The Holy Spirit was so strong, heavy, and grieving in my chest, that come evening, the words spilled out across the dinner table to my husband. We shouldn’t go through with it. We can’t. But I don’t know why. It doesn’t make any sense. Both to my devastation and relief, he’d been hearing the same thing.
Our drive to the suburbs that week had a different tone. Solemn. Quiet. We had gotten pretty far into this thing--they were set to break ground the following week--and we were afraid they wouldn’t let us out of it. I wasn’t sure what we would do then, but I knew God was bigger than all of this and He could figure it out. Or at least I hoped he would.
It was the night we were to sign the final paperwork. We sat down and told him instead our circumstances had changed and we were sorry, but we couldn’t go through with the plans. We needed out. He listened, said something like these things happen but he was sorry to see us go, and then let us off the hook, no strings attached. Grateful and sad at the same time, we drove out of the development that night knowing we’d never come back. Like the steam from a cup of coffee evaporates into the chilly night air, our dream house was gone.
I met her at the mall play place about a year ago.
It was the first time I’d taken the kids out of the house since the start of school--we’d gotten too comfortable with lazy mornings and early naptimes--and they were thrilled to run around and play.
She had two kids, a boy and a girl. She must’ve struck up a conversation, because my introverted self isn’t usually the one to do so. We exchanged typical mommy banter--parenting woes, stories about our kids, the different weekly activities we attend--and somewhere in there she mentioned they built a house in the suburbs. The lived on a cul-de-sac in a huge designer home development with lots of community green-space and walking trails, which the kids enjoy.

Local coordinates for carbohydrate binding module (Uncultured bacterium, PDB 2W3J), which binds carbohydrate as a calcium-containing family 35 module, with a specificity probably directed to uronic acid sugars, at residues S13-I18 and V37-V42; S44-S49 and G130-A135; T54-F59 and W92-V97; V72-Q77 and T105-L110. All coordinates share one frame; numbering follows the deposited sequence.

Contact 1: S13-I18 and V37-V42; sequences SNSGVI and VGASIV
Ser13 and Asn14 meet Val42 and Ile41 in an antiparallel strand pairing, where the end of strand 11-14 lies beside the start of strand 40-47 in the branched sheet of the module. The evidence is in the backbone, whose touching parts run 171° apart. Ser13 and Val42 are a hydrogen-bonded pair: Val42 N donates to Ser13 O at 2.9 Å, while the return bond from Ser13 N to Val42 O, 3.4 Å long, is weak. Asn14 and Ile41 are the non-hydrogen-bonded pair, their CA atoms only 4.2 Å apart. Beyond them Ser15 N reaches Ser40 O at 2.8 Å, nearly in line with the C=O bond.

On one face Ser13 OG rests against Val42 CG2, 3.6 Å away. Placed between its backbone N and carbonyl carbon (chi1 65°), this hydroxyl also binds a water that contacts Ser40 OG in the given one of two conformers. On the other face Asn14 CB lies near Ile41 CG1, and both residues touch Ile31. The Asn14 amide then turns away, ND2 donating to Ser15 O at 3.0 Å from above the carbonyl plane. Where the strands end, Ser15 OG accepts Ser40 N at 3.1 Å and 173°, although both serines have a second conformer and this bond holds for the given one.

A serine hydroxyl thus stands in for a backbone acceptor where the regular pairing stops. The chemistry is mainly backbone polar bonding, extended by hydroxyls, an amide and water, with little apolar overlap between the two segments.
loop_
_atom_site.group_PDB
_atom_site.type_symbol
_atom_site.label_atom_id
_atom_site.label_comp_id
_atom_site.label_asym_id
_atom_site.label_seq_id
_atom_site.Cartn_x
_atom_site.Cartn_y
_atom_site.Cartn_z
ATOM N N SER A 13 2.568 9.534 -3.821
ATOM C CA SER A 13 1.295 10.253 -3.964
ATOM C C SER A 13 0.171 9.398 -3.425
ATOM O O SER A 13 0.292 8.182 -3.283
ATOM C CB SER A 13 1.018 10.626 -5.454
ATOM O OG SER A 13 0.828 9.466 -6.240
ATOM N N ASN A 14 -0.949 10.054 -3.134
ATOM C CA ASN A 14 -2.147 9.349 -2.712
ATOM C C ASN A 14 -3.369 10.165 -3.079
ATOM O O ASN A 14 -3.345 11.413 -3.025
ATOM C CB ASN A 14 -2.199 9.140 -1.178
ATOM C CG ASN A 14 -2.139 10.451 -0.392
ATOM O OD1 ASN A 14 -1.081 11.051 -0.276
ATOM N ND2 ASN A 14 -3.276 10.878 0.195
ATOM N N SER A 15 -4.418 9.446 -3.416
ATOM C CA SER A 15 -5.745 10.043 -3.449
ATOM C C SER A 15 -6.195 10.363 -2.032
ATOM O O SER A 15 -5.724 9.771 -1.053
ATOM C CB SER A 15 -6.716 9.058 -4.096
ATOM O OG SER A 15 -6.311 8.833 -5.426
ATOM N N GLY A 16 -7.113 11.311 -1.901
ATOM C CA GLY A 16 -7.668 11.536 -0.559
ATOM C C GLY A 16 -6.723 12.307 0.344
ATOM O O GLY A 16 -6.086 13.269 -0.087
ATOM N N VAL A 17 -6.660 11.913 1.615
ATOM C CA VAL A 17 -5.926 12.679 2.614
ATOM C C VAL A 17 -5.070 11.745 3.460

“Really??” I said. “Is it the development with the community pool?”
“Yes!” she replied. “How did you know?”
“We almost built a house there ourselves about six years ago. That’s kind of crazy--we could’ve been neighbors!”
She seemed pleasant, bubbly, and outgoing, and perhaps, if life had turned out differently, we would’ve been friends. There weren’t any other moms with young kids on her street, she went on to tell me, and most of her immediate neighbors didn’t have kids at all. She knew of other stay-at-home-moms in the development, but she wasn’t sure what they did all day when their kids were in school besides host cocktail parties, spa days, or fancy lunches. Maybe when her kids got a little older she’d attend some of those, if she could stomach a side of neighborhood gossip with her meal.
As I listened to her share about her life, I realized in front of me that day was more than a potential friendship. It was a glimpse through time of what might’ve been. A peek at how different life would’ve looked if we’d traveled the path not taken.
What I had no way of knowing six years ago, however, was that our first house wouldn’t sell. That we still haven’t been able to sell it. I couldn’t have known then that my husband would soon come to a crossroads in his career and have to choose between continued success or his marriage and family. The right choice is seldom easy or cheap, and it came with a pay cut equivalent to half his salary. What I didn’t know then is the towering stack of laundry that was our privileged life was about to come tumbling down. We would’ve lost everything, but God, in His great mercy, saved us from ourselves.
Because contentment, satisfaction, and peace were never designed to be found in a thing. I didn’t know then that if I wasn’t content with the home we had, I would never be satisfied with a different one. That the secret to contentment is not more, bigger, better or newer: It is Christ.
This post is part of a series I’m writing for the month of October called, 31 Ways God Paved the Road to Urban Missions. If you’re interested in the reading the rest of the series, you can find it here. To receive these posts directly in your inbox every week, subscribe below!